Increase of Repeat Abortion in France: The Mirror Effect of Social Changes? Results from the 2007 National Survey of Abortion Patients

Nathalie Bajos, Institut National de la Santé et de la Recherche Médicale (INSERM)
France Prioux, Institut National d'Études Démographiques (INED)

Introduction This paper explores the factors associated with the increase of repeated abortions and draws particular attention to the socio-demographic and contraceptive characteristics of women undertaking more than one abortion. Methods The data are drawn from national abortion statistics and from a nationally representative survey of 8,245 abortion patients in France in 2007. Results The proportion of women having a repeated abortion increased from 12% in 1980 to 35% in 2007. Women over 25, not living in a couple, with no private assurance, born in Sub-Saharan Africa, were more likely to report an abortion in the past. Women who had a repeated abortion were as likely to use a method of contraception than others. Conclusion The increase of repeated abortions over time seems to relate to the difficulty of managing contraception throughout a more diversified sexual life rather than difficulties of access to contraception,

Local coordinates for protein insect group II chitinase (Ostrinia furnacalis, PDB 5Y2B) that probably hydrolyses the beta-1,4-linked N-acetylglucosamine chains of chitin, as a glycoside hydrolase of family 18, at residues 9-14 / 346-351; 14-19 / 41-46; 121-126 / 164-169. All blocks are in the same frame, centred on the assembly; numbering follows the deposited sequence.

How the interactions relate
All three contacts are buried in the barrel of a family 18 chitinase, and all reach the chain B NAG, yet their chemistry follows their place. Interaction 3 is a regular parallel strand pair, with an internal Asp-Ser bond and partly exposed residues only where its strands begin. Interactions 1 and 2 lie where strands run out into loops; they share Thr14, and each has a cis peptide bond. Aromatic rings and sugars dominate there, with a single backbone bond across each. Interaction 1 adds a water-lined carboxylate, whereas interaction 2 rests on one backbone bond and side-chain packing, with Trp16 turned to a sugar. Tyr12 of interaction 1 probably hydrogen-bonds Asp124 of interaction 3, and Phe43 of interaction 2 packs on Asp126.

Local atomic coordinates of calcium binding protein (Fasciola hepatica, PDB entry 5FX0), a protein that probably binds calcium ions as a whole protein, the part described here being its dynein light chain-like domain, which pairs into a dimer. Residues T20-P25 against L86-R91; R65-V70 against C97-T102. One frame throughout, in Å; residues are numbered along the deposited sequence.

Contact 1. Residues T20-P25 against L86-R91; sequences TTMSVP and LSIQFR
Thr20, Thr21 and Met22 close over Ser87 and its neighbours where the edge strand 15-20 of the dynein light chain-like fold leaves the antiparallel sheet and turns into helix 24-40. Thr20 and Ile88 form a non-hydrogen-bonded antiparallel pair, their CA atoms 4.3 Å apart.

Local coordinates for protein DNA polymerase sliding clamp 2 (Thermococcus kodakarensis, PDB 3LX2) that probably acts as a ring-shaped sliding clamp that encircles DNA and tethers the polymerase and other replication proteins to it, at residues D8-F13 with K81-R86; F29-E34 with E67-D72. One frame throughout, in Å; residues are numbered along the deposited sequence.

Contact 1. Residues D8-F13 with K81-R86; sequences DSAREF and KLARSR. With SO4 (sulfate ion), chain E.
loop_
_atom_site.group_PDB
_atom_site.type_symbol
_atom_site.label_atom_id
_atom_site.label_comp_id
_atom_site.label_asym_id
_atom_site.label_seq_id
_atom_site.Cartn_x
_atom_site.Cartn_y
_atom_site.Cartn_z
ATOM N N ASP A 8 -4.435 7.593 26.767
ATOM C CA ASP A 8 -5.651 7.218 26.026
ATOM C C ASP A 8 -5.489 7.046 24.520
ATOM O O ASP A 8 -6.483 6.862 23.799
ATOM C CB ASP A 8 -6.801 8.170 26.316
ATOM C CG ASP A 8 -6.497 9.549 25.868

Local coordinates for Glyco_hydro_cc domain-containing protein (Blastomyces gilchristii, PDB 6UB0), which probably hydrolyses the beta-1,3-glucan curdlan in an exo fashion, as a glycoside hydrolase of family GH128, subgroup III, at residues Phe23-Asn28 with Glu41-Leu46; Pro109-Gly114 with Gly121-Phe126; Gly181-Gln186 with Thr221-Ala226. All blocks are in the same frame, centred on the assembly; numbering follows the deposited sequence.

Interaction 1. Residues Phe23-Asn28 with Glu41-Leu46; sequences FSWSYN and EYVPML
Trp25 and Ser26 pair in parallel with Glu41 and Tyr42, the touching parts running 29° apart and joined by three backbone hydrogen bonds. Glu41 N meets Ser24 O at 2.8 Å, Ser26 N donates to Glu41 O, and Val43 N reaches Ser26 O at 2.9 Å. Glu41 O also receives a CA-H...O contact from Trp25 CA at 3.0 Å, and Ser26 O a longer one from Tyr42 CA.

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Presented in Poster Session 7